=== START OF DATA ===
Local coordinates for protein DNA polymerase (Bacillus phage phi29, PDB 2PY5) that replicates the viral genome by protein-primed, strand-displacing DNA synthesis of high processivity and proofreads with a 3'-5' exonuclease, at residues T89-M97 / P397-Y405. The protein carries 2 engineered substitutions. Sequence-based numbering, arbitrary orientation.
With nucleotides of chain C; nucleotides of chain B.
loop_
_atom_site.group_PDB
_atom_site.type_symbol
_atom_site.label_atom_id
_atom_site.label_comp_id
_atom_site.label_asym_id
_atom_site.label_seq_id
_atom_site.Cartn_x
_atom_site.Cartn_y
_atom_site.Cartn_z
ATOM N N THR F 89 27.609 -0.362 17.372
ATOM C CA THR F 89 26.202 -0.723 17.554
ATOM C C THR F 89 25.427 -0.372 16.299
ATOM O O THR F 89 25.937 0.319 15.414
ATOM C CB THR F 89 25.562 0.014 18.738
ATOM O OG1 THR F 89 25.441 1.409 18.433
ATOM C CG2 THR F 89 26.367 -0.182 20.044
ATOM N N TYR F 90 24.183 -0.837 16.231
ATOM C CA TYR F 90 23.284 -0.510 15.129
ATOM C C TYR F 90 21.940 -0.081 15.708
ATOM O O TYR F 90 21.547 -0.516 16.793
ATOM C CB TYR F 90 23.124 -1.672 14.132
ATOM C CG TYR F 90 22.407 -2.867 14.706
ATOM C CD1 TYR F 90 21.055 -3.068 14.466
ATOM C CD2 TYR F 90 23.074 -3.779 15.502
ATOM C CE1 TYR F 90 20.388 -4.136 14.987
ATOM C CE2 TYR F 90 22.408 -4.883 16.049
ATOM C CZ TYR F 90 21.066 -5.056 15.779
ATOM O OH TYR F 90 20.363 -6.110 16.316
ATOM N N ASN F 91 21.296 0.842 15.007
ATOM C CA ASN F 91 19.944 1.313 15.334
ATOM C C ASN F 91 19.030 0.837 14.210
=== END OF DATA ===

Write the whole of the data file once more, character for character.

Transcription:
Local coordinates for protein DNA polymerase (Bacillus phage phi29, PDB 2PY5) that replicates the viral genome by protein-primed, strand-displacing DNA synthesis of high processivity and proofreads with a 3'-5' exonuclease, at residues T89-M97 / P397-Y405. The protein carries 2 engineered substitutions. Sequence-based numbering, arbitrary orientation.
With nucleotides of chain C; nucleotides of chain B.
loop_
_atom_site.group_PDB
_atom_site.type_symbol
_atom_site.label_atom_id
_atom_site.label_comp_id
_atom_site.label_asym_id
_atom_site.label_seq_id
_atom_site.Cartn_x
_atom_site.Cartn_y
_atom_site.Cartn_z
ATOM N N THR F 89 27.609 -0.362 17.372
ATOM C CA THR F 89 26.202 -0.723 17.554
ATOM C C THR F 89 25.427 -0.372 16.299
ATOM O O THR F 89 25.937 0.319 15.414
ATOM C CB THR F 89 25.562 0.014 18.738
ATOM O OG1 THR F 89 25.441 1.409 18.433
ATOM C CG2 THR F 89 26.367 -0.182 20.044
ATOM N N TYR F 90 24.183 -0.837 16.231
ATOM C CA TYR F 90 23.284 -0.510 15.129
ATOM C C TYR F 90 21.940 -0.081 15.708
ATOM O O TYR F 90 21.547 -0.516 16.793
ATOM C CB TYR F 90 23.124 -1.672 14.132
ATOM C CG TYR F 90 22.407 -2.867 14.706
ATOM C CD1 TYR F 90 21.055 -3.068 14.466
ATOM C CD2 TYR F 90 23.074 -3.779 15.502
ATOM C CE1 TYR F 90 20.388 -4.136 14.987
ATOM C CE2 TYR F 90 22.408 -4.883 16.049
ATOM C CZ TYR F 90 21.066 -5.056 15.779
ATOM O OH TYR F 90 20.363 -6.110 16.316
ATOM N N ASN F 91 21.296 0.842 15.007
ATOM C CA ASN F 91 19.944 1.313 15.334
ATOM C C ASN F 91 19.030 0.837 14.210